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How to Make Wooden Boat Cleats

Updated July 20, 2017

Dock lines and running lines are always fastened at a cleat so they can be released quickly and easily. Wooden cleats, made and mounted properly, are just as strong as metal cleats, but much less expensive. They are small, practical sculptures, and will be pleasing to the eye as they perform their important function on your wooden boat.

Make a sketch of the size and shape of your cleats, then draw a pattern on stiff paper. The length of the horns should be six times the circumference of the line. The mouth of the cleat must be slightly larger than the diameter of the line so the line will pass through freely and not pinch. Plan the size and measurement of the bolt holes and mark them on the pattern.

Select the wood blocks for your cleats, choosing tight-grained hardwood such as locust, maple, ash or teak. Buy blocks that are slightly thicker than the width of your finished cleat.

Cut out the shape from the pattern, fold it in half to confirm that the two horns are symmetric. Draw a pencil line around the pattern to transfer the shape to the block.

Cut out the rough shape on a band saw or jigsaw. Take care that the blade is exactly vertical to the plane of the block so that both sides are identical.

Mark the location of the mounting holes making sure they are centred. Drill and countersink the bolt holes. A drill press will help you drill straight and vertical holes, but if you take your time, you can drill proper holes using a hand drill.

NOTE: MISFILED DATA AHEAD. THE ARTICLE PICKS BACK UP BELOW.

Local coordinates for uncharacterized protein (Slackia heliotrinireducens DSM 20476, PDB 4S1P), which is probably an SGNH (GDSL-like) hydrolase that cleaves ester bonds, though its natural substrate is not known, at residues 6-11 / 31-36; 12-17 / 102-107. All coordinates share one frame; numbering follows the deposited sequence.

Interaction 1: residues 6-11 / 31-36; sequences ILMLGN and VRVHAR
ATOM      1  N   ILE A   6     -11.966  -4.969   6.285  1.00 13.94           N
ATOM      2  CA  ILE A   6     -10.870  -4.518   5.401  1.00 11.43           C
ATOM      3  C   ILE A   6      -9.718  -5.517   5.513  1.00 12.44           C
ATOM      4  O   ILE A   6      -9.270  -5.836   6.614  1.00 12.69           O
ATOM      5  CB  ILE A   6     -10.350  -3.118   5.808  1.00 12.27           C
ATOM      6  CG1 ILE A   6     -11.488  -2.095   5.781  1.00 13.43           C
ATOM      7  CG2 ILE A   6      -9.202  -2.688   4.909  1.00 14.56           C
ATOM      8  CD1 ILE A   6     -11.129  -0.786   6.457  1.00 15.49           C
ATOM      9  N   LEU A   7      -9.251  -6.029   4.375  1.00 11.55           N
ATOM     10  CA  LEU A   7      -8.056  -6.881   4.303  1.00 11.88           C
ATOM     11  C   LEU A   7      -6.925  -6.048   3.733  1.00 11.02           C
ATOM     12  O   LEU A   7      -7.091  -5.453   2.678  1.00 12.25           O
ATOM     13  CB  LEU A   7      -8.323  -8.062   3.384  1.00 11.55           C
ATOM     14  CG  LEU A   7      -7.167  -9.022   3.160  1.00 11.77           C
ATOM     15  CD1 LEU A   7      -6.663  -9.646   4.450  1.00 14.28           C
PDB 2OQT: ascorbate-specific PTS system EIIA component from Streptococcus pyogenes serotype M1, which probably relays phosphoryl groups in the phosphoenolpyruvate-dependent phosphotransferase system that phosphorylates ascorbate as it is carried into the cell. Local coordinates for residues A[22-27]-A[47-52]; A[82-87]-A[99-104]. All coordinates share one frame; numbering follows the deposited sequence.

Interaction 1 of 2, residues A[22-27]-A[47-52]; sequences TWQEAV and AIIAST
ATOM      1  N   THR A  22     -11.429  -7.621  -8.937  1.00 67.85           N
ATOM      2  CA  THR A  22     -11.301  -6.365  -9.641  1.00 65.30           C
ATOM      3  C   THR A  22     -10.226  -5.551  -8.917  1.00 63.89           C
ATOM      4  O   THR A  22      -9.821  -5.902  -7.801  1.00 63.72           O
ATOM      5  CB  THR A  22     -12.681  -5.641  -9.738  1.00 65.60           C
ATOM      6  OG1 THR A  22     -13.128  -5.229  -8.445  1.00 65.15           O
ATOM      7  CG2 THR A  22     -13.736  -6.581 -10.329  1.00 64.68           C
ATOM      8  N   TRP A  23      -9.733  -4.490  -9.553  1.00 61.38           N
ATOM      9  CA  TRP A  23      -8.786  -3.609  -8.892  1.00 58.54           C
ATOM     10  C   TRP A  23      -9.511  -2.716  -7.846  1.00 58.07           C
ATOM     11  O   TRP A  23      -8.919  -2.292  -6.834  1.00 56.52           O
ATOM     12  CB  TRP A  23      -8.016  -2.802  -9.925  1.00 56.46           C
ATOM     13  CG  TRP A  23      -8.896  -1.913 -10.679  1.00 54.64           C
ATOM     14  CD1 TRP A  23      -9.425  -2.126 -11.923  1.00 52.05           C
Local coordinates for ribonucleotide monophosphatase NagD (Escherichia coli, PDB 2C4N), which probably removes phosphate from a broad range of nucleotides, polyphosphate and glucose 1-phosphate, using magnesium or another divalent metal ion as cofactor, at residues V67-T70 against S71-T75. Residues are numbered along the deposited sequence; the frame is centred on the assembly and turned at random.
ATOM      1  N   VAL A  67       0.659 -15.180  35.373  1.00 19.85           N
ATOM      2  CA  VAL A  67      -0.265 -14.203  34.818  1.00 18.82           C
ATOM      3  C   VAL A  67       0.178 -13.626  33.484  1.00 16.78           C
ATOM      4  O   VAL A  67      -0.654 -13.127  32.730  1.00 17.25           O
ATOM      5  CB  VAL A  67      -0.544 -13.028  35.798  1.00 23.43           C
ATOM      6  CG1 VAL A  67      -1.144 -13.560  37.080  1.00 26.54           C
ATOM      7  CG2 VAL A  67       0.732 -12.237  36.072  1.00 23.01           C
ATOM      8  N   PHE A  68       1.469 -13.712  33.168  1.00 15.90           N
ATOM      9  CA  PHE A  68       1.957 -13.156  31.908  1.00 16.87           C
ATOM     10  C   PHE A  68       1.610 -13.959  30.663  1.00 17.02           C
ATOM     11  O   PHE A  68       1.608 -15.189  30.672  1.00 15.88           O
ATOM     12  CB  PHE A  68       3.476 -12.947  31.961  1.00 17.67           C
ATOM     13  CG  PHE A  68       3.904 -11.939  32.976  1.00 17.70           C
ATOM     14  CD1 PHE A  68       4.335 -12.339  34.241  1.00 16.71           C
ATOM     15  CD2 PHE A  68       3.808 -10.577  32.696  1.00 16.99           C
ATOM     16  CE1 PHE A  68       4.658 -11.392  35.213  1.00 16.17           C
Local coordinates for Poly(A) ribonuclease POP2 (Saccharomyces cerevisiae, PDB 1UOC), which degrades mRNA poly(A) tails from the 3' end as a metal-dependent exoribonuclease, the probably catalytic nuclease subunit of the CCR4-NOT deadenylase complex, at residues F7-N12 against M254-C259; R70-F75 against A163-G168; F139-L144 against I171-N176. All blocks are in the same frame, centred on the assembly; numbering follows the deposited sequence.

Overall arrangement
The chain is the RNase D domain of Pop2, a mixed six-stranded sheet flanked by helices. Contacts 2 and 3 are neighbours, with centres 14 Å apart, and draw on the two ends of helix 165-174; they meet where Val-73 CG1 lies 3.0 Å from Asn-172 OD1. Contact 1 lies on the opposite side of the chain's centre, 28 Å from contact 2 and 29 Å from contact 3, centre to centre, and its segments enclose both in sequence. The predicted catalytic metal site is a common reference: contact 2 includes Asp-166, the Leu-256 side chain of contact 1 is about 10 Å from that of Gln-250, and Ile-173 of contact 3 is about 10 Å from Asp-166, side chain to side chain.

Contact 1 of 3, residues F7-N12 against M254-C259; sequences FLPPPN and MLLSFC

Shape with files or a rotary shaper such as a Dremel tool, then sand the piece carefully. Since lines will be running through your cleat, be certain the surfaces are fair and smooth.

Apply a first coat of diluted varnish to soak deep into the wood grain. You may choose to finish your cleats using a wood oil instead of a paint or varnish.

After mounting, plug and finish the bolt holes. Bed the plugs in varnish leaving them a bit proud. Sand them smooth and apply several more coats of varnish, paint or oil.

Tip

Countersink flat bottoms for the mounting holes to accommodate washers and bolts. Normal V-shaped wood screws are more likely to split the wood.

Warning

Through-deck fittings, if not sealed and bedded correctly, will leak and cause trapped moisture to rot the wood and rust the fasteners.

Things You'll Need

  • Stencil paper
  • Jigsaw or band saw
  • Rasp and wood files
  • Drill and bits
  • Flat countersink
  • Sandpaper
  • Varnish or paint
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About the Author

Michael MacKenzie began writing for the United States Air Force in 1963 followed by a career in television news. Author of "The Dictionary of English Nautical Language," he also wrote humor columns for the "Valley Voice," a Nova Scotia daily. He has a Bachelor of Arts in English literature from Brigham Young University.